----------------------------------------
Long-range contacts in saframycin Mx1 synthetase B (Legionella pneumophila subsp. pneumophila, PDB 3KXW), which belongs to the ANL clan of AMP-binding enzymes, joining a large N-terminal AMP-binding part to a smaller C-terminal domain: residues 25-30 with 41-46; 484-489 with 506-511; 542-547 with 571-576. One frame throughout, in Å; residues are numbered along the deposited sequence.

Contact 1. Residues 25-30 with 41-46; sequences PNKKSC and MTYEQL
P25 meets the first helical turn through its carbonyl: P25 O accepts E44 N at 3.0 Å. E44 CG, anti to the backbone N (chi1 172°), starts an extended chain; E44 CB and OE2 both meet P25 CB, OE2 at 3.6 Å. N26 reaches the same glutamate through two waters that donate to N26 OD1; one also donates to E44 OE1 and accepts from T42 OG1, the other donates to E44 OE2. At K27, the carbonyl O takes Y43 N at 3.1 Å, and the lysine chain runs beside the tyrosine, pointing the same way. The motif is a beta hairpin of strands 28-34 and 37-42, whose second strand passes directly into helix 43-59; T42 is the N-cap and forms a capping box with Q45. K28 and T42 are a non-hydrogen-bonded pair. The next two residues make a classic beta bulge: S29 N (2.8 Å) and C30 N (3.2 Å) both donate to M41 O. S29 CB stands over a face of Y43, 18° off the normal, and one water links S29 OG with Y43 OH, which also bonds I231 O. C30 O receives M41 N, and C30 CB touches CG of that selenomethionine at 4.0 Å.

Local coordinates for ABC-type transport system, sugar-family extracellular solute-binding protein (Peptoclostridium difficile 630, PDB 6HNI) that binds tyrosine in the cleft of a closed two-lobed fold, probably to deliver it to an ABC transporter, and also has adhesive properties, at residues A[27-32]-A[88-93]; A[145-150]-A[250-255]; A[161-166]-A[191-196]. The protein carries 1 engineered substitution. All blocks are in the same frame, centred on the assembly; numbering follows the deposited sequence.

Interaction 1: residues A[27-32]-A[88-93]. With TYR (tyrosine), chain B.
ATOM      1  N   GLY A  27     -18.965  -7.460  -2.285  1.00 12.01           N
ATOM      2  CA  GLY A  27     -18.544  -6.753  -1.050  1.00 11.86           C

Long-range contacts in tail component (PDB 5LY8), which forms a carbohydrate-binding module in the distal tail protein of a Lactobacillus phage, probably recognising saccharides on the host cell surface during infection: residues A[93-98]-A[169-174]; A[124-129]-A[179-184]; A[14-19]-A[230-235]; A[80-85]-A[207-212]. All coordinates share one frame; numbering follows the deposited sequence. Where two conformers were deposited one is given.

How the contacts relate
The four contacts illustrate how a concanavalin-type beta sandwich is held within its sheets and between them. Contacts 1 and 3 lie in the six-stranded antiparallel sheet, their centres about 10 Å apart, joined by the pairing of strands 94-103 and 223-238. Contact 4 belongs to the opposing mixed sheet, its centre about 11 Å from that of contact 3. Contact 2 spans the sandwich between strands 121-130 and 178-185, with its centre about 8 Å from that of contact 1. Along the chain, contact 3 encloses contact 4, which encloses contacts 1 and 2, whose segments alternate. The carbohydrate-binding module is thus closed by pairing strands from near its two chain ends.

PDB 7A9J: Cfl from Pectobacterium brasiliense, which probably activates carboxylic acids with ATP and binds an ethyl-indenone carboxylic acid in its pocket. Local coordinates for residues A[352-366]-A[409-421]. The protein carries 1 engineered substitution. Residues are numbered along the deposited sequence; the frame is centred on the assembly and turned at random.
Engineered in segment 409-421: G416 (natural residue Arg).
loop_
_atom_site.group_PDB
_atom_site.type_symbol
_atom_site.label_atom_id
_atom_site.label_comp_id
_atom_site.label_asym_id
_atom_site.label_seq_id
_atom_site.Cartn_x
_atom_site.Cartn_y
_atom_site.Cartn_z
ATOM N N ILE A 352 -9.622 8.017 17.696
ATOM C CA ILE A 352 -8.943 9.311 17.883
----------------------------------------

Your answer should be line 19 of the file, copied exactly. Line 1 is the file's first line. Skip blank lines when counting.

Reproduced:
_atom_site.label_seq_id